Lufthansa CEO Carsten Spohr is expected in Brussels one day soon to meet with prime minister Sophie Wilmès for talks on the subject of Belgian government aid for Brussels Airlines, which is owned by Lufthansa.
The airline grounded the majority of its planes in March, and because of the lack of business, the money is running out. The company expects its reserves to be used up by the end of this month.
Therefore it has asked the government for €290 million to help see it through the crisis.
Wilmès, in an exchange of letters with Spohr, has made it clear she expects hard guarantees from Lufthansa on how the money, if any is forthcoming, will be used. Those include a commitment to invest in Brussels Airlines, to ring-fence the Belgian aid for the Belgian arm of the group, and to invest in the growth of Brussels Airport.
The negotiations, however, are in danger of collapsing over the question of jobs.
Before stepping down as co-president of the airline, Etienne Davignon predicted that Brussels Airlines would have to reduce its activities by 25% to 30% to survive. And just this week, Spohr himself told a meeting of shareholders that Brussels Airlines would need to make cuts in its fleet.
Elsewhere, the CEO has been quoted as saying the restructuring programme called Reboot would have to be speeded up. That plan involves €160 million in cost-cutting. There is also talk of a social plan of €50 to €100 million. And the words “social plan” translate as “collective redundancies”.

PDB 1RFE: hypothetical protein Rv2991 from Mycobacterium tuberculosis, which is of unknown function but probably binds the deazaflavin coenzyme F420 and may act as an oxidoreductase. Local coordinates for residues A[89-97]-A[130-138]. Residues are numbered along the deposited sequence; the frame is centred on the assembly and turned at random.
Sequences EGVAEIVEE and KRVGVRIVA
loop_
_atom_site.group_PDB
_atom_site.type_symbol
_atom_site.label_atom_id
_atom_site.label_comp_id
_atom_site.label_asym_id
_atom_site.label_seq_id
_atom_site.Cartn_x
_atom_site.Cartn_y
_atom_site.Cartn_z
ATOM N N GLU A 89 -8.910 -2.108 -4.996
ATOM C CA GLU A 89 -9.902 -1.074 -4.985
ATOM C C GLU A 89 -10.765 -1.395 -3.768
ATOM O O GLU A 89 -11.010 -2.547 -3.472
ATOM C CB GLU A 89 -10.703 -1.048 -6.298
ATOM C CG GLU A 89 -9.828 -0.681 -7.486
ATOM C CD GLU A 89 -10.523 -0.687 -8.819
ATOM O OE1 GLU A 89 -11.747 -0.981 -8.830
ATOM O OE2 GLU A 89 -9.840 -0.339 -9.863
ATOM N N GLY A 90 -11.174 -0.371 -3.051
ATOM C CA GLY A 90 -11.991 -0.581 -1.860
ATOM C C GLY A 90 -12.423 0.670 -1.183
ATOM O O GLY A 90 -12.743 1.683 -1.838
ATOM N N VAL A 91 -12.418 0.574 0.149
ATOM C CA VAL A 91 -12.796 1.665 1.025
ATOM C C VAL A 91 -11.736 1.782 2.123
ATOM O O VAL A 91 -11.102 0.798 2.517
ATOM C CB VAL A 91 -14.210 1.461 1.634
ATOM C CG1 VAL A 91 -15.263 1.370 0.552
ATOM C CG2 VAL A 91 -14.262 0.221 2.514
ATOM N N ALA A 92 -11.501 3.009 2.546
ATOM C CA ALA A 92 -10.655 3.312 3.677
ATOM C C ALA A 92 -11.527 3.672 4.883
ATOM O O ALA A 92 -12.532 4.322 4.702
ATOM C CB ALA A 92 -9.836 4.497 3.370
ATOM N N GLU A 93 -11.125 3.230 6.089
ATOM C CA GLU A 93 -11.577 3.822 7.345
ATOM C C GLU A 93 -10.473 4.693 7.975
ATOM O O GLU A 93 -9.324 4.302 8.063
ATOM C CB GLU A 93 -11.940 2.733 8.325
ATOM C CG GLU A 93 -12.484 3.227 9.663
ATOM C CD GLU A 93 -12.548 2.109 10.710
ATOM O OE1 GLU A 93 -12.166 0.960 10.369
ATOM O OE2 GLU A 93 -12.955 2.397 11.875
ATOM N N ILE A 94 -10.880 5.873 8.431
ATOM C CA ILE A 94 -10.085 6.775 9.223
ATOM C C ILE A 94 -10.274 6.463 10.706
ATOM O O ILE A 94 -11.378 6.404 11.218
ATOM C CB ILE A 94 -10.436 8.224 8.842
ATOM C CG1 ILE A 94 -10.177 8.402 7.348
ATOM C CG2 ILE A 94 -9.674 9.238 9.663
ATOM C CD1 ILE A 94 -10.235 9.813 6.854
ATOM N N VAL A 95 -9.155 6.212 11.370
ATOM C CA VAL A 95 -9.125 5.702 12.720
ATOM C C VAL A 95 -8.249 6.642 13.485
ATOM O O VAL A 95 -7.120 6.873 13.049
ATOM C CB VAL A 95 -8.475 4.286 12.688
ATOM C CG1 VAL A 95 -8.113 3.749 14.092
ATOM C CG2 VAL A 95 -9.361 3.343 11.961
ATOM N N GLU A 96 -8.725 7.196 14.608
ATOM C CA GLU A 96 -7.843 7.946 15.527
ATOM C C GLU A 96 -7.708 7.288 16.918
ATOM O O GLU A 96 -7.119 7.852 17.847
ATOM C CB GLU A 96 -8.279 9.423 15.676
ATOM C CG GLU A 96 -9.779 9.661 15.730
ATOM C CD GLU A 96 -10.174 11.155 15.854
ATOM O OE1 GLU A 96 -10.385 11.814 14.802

Brussels Airlines employs 4,000 people directly, and its activities support many thousands more indirectly. How many would be affected if job losses are on the agenda is not known. But the threat to jobs is likely to affect Wilmès willingness to hand over money to Lufthansa.
In the meantime, the airline has postponed its planned restart until June 1, and the majority of staff are on temporary unemployment – in other words, are currently being paid by the Belgian state.
That is a problem for cabin crew. Temporary unemployment benefits are calculated based on the applicant’s basic salary, which for cabin crew is relatively low compared to what they take home each month, thanks to night work, unsocial hours, as well as a number of tax-free benefits. Those extras are not figured in the unemployment benefits.